Cape Town, South Africa
Imagine an Africa with women leading it into the future. They would not just be left to pick up the pieces after war. They would be integral to averting conflict in the first place.
For most of my life I have had the privilege to live and work in half of Africa’s 54 countries. Although I was born in America, my spirit belongs to this majestic, powerful continent.
The Chinese have a wonderful proverb women hold up half the sky. In Africa she is also its beating heart. Mama Africa – her comforts few and her burdens many – she is the economic backbone of her community, the harvester of crops, the healer of wounds, the hub around which the spokes of life turn. She is a catalyst, an agent of change; always on the move, always getting something done. Africa’s future balances on her shoulders.
Imagine an Africa with women leading it into the future.
Women would not just be left to pick up the pieces after war. They would be integral to negotiations to averting conflict in the first place. She will sit as an equal around a board table, a community table and the kitchen table. She will cast her vote in parliament, mobilize communities, enshrine human rights in her policies, tolerate zero corruption and sign her own name at the bank as she seeks to grow her business. Her entrepreneurial skills will be unleashed to creatively tackle problems previously thought to be insurmountable.
My dream is to see African women emancipated from energy poverty. No longer will women have to walk along dusty paths with jugs of water or stacks of firewood on their heads, to cook with stoves that harm their lungs, or to burn kerosene lights that damage their eyes. No longer will she worry that her children will drink kerosene believing it to be clean water or feel the anxiety that comes from a candle tipping over setting her house alight. She will be at the forefront of the use and adoption of renewable energies, not just as consumers, but also as owners and investors.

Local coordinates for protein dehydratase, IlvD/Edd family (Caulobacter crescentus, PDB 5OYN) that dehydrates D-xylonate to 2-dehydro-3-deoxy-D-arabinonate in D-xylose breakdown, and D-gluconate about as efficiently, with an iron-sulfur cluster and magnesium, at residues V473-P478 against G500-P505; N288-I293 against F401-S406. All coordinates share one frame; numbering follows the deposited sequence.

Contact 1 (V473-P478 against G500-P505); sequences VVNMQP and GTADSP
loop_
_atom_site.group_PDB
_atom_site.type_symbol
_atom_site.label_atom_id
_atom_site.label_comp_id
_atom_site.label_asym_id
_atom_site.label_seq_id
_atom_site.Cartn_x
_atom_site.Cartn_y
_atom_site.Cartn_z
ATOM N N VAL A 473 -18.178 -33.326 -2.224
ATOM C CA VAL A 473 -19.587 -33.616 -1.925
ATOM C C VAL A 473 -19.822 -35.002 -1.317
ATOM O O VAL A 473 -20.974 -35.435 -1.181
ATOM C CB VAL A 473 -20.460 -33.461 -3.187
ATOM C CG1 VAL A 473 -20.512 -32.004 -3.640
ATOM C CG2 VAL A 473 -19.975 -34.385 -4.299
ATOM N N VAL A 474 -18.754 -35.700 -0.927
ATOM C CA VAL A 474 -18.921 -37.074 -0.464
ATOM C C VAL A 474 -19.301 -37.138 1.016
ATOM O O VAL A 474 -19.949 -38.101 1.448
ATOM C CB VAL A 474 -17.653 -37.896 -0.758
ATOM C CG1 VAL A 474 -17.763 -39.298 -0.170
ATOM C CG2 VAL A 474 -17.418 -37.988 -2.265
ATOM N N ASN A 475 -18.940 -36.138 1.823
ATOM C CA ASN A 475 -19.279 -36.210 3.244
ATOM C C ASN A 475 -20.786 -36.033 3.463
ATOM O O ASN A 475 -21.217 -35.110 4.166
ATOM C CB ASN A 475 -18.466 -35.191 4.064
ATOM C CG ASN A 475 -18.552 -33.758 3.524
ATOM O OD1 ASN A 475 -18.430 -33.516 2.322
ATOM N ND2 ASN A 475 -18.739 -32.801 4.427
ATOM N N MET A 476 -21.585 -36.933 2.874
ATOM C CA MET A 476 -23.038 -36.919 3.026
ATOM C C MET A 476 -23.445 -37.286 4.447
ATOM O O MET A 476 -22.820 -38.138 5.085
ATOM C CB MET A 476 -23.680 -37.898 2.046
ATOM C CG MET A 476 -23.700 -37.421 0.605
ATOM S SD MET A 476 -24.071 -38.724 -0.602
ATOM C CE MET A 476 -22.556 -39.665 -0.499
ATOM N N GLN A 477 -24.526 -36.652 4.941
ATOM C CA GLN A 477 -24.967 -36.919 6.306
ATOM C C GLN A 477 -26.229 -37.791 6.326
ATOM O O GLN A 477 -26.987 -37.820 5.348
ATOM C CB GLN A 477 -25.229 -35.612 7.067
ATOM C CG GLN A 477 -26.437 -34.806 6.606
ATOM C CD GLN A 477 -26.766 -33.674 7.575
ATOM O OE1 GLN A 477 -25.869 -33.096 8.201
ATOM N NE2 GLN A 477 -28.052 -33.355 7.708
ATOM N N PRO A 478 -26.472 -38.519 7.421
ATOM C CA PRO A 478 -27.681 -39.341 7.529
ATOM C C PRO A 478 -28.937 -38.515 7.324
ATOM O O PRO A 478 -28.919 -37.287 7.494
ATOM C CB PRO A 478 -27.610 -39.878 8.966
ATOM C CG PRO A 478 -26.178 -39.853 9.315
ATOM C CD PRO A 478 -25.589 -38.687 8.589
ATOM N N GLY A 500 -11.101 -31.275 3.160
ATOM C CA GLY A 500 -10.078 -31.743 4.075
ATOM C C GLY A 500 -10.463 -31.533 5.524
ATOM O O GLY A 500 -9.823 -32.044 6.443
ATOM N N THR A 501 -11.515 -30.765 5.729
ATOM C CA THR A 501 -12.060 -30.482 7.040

Women will be the vanguard of a new revolution, a green and hopeful one. Serving as stewards of the precious environment, women will manage Africa’s vast natural resources sustainably, responsibly and transparently, ensuring that wealth will be shared more equitably. Under her guardianship, Africa will feed itself, replenish its forests and protect its wildlife. Her collective voice will lead the battle of climate justice and it will be heard.
She lifts herself from drudgery and poverty through equal access to education, finance and quality health care. She is able to marry when and if she wants and to safely birth the children she wishes to bear. She is treasured by her family.
No vision stands alone. Women will join hands with their sisters across the continent and assist those who want to participate in their own economic and social freedom.
This is my vision, my dream. I am excited and energized to work, in the time remaining to me, with my remarkable sisters across Africa to help make it theirs, too. African women must have their potential set free for the benefit of us all.
Kristine Pearson Bio:
American born Kristine Pearson immigrated to South Africa in 1989 and has travelled to more than 90 countries, including 25 in Africa. She is the founding CEO of Lifeline Energy (formerly Freeplay Foundation), a social enterprise established in 1998 that provides portable, clean energy options to vulnerable children, women and refugees in Africa. Kristine conceived and developed the first radio for development – the award-winning Lifeline radio. Recently she innovated the first media player for development, the Lifeplayer MP3 and the Prime radio, both for distance education. She continues to research the use of fossils fuels by women in sub-Saharan Africa to better address energy poverty through technology. Previously, Kristine held an executive-level position with South Africa banking group Nedcor Ltd.
Kristine was named by TIME magazine as a 2007 Hero of the Environment; is a fellow of the Schwab Foundation of the World Economic Forum; serves on the New Energy Architecture Council of the World Economic Forum’s Global Agenda Councils; serves on the Women’s Leadership Board of Harvard’s Kennedy School of Government, the UN’s Global Alliance for Clean Cookstoves and the Energy Practitioner Network; is a lifetime fellow of the World Technology Network and is the 2005 James C. Morgan Global Humanitarian Award honouree. A graduate of the University of California, Kristine attended Executive Education at Harvard Business School and the Global Social Benefit Incubator at Santa Clara University.